Lia Shimada reflects on her 18-year journey at St James’s, her evolving spiritual path, and the gradual calling to priesthood, while sharing personal experiences of grief, love, and growth within the church community,
Eighteen years ago, I pitched up in Piccadilly, searching for a new church to call home. I had recently moved to the UK for postgraduate studies and had, at that point, just one friend in my newly acquired mobile phone. At St James’s, I encountered a gorgeous building and a theology spacious enough for my tenuous faith. Sunday after Sunday, I kept returning to church, until I could not imagine London without it.
I relocated to Belfast to work with the grassroots peacebuilding process, and still I returned. I travelled to London regularly – ostensibly to use the libraries, but really for the SJP walking group and a monthly dose of Sunday worship. I moved back to London, full-time, just as we welcomed Lucy as our new rector.
The call to priesthood emerged slowly.
In August 2013, Lucy and the Liturgy Group asked me to preach, as part of a special sermon series. I spent several weeks in a state of panic, wrestling with the lectionary and writing countless drafts. Now I stood at the lectern. Petrified.
In the silence came a rush of recognition. The sermon was simply a channel for God’s word to the world – and that morning I would preach it.
A few months later, a group from SJP travelled to the Holy Land for an ‘Alternative Pilgrimage’. Somewhere near Bethlehem, I encountered an Anglican priest who exercised an exhilarating ministry, unbounded by parish life. It was an astonishing revelation. I began to wonder ….
We returned to London, to our beloved, familiar church. The Holy Land stayed with me – and so did the slow call to priesthood.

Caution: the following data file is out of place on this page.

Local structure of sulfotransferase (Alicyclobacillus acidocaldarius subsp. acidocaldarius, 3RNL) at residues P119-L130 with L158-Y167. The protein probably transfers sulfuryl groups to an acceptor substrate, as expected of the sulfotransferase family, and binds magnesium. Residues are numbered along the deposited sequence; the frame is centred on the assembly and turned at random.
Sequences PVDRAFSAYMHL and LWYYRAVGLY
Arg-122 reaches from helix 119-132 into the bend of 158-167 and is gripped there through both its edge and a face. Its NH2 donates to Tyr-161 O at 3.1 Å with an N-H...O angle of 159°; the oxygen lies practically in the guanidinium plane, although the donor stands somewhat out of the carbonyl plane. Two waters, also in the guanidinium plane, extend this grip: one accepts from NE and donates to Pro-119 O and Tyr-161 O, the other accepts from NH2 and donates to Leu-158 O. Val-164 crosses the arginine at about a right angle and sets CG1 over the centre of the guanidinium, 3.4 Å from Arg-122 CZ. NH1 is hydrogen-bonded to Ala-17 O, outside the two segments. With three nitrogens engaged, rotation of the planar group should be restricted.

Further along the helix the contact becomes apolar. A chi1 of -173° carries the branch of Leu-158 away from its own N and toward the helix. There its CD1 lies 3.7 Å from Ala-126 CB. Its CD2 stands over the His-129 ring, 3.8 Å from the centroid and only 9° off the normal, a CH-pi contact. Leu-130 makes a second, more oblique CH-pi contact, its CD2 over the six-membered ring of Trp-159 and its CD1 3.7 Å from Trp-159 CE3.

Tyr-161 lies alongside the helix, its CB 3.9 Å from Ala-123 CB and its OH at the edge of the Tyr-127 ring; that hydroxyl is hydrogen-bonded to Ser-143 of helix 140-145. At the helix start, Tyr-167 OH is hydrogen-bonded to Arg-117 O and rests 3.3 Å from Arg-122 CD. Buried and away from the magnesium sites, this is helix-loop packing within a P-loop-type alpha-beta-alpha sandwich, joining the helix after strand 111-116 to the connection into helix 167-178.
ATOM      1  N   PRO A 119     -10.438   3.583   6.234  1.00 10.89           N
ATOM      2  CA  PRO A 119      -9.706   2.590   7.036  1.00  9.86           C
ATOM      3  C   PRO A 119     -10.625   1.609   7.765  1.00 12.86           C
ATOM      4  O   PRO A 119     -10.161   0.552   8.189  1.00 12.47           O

Life unfolded. I fell in love with Jonathan. We married in August 2016, in a small ceremony in the side chapel. At our request, the church remained open, and so we were joined by curious tourists and people without homes, who snored softly in the pews throughout the service. A few months later, this time with the church filled to bursting, we celebrated the Blessing of the Marriage. Quickly, I became pregnant with our first child.
Rowan lived for 39 minutes. His death sheared my life in half, into ‘before’ and ‘after’. On the day of his funeral, through a fog of grief, we carried his tiny wicker casket into church, committed his soul to God, and laid him to rest at Brompton Cemetery.
Jonathan and I stumbled through the aftermath. The congregation walked alongside us, as we moved into and through a terrifying second pregnancy. Two weeks before Brecon arrived, I had the privilege to stand again at the lectern. I preached on joy and sorrow, and on what I was learning of grief’s terrible gifts. To our relief, Brecon arrived safely. Lucy would later christen him, to much rejoicing.
Then the pandemic descended. It claimed the life of my best friend, Patrick. In the thick of lockdown, the clergy lit candles for him, since I could not.
Our third child arrived the following spring, into a changed world. We named her Julian.
Throughout these tumultuous years, God’s call to priesthood pulsed steadily, inconveniently, sometimes painfully, increasingly insistent. I couldn’t ignore it.
When Jonathan and I decided that we should move to Seattle, to be closer to my mother, I knocked tentatively at the door of the Episcopal Church. The door opened wide; life-giving wind filled my sails.
Next August, we will relocate to Seattle, where I will be ordained in the Episcopal Church and Jonathan will serve the United Methodist Church. (With two clergy parents, Brecon and Julian should have plenty to take to therapy in adulthood.) Our living children will lose their English accents and grow up in America. Rowan, of course, will remain in London. In time, Jonathan and I will be buried with him.
Before then, however, I must complete a long placement in another London parish. After 18 years at SJP, I struggle to imagine my life without its wondrous, growing congregation.
You have walked alongside me in grief and in joy. You taught me that my broken-hearted presence has a place in community. You accompanied me as my mediation practice took flight, and as I discovered a parallel vocation to public theology. Over the past year, you prayed for my family and for me, as I battled breast cancer with toddlers in tow. You have challenged me and nurtured me. You have rejoiced with me and in me.
Honestly, I don’t want to leave you.
A few years ago, pre-pandemic, I joined a group from SJP on another pilgrimage, on the theme of Human Rights and the Holocaust. It was a wrenching week. As we travelled, we carried with us this phrase:
Ships are not built to remain safe in the harbour.
Thank you for being my harbour.